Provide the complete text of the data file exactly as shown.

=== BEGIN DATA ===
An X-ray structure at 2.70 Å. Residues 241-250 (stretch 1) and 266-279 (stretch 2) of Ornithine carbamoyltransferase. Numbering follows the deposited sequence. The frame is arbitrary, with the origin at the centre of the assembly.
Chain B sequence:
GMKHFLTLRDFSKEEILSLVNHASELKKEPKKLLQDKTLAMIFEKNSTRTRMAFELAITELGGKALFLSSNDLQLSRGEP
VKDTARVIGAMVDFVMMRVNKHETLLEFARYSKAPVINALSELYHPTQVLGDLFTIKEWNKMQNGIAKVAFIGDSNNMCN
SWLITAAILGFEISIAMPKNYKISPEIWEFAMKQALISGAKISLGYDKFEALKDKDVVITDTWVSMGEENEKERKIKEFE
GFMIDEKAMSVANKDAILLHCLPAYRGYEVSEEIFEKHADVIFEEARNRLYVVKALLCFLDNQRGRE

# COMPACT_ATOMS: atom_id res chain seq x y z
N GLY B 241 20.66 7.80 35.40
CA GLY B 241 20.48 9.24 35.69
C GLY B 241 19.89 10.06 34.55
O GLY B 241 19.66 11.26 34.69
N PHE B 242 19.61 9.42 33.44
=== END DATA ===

An X-ray structure at 2.70 Å. Residues 241-250 (stretch 1) and 266-279 (stretch 2) of Ornithine carbamoyltransferase. Numbering follows the deposited sequence. The frame is arbitrary, with the origin at the centre of the assembly.
Chain B sequence:
GMKHFLTLRDFSKEEILSLVNHASELKKEPKKLLQDKTLAMIFEKNSTRTRMAFELAITELGGKALFLSSNDLQLSRGEP
VKDTARVIGAMVDFVMMRVNKHETLLEFARYSKAPVINALSELYHPTQVLGDLFTIKEWNKMQNGIAKVAFIGDSNNMCN
SWLITAAILGFEISIAMPKNYKISPEIWEFAMKQALISGAKISLGYDKFEALKDKDVVITDTWVSMGEENEKERKIKEFE
GFMIDEKAMSVANKDAILLHCLPAYRGYEVSEEIFEKHADVIFEEARNRLYVVKALLCFLDNQRGRE

# COMPACT_ATOMS: atom_id res chain seq x y z
N GLY B 241 20.66 7.80 35.40
CA GLY B 241 20.48 9.24 35.69
C GLY B 241 19.89 10.06 34.55
O GLY B 241 19.66 11.26 34.69
N PHE B 242 19.61 9.42 33.44